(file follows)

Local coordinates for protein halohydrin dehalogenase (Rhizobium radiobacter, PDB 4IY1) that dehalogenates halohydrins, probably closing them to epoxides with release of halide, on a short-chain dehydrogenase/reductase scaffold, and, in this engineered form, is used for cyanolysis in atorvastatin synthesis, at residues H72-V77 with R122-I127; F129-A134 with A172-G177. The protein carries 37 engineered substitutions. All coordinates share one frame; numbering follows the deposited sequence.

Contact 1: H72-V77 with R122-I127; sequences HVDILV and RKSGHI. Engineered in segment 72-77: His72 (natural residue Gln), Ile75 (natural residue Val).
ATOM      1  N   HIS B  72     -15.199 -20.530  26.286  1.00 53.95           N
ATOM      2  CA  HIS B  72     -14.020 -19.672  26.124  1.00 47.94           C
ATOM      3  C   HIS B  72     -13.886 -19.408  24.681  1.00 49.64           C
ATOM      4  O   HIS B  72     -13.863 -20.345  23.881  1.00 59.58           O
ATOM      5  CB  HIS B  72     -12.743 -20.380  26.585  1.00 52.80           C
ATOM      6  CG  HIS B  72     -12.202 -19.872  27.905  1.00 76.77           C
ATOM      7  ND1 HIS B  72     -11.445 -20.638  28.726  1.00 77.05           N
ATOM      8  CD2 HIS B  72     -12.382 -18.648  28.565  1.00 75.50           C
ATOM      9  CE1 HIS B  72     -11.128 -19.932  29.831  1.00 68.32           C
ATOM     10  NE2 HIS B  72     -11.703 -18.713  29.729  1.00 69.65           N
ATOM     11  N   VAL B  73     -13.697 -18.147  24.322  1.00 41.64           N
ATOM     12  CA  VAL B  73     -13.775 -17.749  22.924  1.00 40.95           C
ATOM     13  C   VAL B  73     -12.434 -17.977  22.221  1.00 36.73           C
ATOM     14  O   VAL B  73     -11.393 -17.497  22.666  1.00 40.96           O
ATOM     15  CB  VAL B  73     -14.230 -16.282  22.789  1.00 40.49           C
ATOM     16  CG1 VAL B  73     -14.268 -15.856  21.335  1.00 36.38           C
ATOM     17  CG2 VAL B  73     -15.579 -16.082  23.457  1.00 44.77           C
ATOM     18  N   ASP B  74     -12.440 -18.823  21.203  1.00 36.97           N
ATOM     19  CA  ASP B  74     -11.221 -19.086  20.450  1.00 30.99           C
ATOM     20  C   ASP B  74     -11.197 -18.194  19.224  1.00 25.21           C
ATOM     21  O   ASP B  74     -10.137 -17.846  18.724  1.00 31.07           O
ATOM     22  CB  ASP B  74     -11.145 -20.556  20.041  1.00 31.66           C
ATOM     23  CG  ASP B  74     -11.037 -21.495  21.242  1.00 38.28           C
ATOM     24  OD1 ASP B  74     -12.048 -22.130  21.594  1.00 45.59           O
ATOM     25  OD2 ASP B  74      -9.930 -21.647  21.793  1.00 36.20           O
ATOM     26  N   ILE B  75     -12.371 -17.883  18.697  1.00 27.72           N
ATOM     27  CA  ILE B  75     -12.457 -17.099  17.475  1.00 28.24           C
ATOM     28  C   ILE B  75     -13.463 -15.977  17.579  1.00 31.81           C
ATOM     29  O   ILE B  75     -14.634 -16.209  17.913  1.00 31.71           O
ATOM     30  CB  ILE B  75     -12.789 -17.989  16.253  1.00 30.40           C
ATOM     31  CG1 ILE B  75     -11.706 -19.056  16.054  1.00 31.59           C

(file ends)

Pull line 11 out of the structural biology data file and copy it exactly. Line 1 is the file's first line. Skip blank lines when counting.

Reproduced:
ATOM      9  CE1 HIS B  72     -11.128 -19.932  29.831  1.00 68.32           C